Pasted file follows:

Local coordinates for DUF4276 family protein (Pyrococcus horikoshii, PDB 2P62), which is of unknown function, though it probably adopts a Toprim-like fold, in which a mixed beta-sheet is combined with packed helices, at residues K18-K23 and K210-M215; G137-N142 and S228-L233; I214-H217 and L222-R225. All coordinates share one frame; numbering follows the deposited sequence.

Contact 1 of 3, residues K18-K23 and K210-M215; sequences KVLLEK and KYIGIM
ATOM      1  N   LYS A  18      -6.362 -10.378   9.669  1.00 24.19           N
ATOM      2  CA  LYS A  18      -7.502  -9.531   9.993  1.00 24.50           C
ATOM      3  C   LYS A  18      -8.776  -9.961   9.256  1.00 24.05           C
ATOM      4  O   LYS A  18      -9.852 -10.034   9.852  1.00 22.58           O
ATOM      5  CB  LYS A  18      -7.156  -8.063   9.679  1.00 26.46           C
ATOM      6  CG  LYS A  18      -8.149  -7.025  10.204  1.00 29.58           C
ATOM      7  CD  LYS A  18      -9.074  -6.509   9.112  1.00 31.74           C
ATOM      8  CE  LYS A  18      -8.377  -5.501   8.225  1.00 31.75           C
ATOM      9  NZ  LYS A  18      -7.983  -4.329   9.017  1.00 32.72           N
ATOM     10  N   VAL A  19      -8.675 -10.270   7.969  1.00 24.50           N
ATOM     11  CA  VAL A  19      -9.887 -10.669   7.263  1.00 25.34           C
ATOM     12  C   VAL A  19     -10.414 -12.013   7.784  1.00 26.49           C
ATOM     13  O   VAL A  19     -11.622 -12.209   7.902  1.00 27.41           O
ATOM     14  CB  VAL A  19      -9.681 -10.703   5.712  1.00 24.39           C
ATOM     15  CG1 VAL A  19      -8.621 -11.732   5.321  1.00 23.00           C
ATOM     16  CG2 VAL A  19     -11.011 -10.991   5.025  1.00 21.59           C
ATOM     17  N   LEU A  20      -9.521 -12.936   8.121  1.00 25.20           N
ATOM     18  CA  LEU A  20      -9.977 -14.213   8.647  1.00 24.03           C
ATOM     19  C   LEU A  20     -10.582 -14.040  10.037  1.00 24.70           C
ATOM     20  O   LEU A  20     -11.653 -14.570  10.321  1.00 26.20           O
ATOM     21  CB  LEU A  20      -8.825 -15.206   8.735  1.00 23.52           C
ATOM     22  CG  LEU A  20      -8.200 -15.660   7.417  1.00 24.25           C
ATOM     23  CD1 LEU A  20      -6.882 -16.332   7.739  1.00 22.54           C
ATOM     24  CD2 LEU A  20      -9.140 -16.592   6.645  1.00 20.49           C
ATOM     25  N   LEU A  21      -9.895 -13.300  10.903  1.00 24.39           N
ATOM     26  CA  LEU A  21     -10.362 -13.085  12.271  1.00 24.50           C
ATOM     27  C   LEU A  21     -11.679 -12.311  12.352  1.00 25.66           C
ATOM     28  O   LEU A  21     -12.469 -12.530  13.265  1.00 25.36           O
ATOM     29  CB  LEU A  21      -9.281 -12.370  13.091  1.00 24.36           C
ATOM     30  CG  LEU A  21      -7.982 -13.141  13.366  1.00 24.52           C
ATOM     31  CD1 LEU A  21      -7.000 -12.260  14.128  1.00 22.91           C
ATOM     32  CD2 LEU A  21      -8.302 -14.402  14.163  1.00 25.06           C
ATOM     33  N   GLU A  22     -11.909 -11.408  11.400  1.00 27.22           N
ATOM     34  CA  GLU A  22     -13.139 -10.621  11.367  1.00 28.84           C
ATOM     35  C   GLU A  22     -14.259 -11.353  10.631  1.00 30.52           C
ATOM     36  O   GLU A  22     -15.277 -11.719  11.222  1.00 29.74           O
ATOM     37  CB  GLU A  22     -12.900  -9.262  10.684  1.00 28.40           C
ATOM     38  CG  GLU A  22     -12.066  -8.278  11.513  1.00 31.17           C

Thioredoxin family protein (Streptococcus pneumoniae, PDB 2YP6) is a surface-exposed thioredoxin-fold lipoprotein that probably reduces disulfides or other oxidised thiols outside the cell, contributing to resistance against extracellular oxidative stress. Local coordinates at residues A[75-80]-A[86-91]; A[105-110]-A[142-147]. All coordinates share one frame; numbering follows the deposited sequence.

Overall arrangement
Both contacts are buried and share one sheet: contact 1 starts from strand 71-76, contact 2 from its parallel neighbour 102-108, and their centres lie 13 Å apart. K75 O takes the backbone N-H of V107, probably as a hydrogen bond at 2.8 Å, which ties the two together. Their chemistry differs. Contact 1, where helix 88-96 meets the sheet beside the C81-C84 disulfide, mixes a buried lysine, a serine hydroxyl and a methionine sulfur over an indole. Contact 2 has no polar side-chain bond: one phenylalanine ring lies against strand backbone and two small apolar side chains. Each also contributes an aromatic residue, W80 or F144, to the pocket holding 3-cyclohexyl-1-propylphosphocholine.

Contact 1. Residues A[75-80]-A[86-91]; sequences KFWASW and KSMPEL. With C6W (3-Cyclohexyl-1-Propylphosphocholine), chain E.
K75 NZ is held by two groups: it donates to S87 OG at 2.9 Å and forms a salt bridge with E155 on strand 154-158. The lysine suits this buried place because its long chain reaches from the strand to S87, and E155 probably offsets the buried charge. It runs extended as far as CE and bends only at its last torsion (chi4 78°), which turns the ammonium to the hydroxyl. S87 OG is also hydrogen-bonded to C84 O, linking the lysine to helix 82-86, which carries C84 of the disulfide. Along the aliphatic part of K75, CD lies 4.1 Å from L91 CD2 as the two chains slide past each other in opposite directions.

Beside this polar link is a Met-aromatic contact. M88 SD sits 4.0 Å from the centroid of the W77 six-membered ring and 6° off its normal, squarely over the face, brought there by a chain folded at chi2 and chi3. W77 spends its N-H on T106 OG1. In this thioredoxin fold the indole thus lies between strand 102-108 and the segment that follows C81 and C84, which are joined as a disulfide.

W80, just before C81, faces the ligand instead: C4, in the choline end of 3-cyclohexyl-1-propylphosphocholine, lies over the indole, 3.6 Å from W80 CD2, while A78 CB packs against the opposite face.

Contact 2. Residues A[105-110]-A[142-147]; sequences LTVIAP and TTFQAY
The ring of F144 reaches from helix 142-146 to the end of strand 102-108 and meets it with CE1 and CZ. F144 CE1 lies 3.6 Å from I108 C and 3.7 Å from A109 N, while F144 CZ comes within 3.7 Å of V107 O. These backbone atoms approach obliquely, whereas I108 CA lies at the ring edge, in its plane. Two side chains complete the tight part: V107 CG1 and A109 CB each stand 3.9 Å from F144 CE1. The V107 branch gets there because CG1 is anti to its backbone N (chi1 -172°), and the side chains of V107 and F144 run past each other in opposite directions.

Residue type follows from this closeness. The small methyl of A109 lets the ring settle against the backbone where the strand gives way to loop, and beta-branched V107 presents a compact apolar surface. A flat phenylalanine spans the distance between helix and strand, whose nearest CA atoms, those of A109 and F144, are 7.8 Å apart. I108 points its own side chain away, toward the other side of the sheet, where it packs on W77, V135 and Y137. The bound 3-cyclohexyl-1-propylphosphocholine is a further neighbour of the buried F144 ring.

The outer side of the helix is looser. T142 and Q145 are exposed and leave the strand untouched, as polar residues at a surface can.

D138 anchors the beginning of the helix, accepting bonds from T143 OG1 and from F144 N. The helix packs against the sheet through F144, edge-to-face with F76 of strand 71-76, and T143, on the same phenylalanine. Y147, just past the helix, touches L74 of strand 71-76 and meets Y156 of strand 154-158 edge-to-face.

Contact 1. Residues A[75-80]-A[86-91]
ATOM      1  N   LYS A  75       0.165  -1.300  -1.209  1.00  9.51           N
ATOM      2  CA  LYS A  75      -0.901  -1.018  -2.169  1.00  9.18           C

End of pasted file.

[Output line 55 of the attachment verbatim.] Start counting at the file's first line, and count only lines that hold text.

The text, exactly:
ATOM      2  CA  LYS A  75      -0.901  -1.018  -2.169  1.00  9.18           C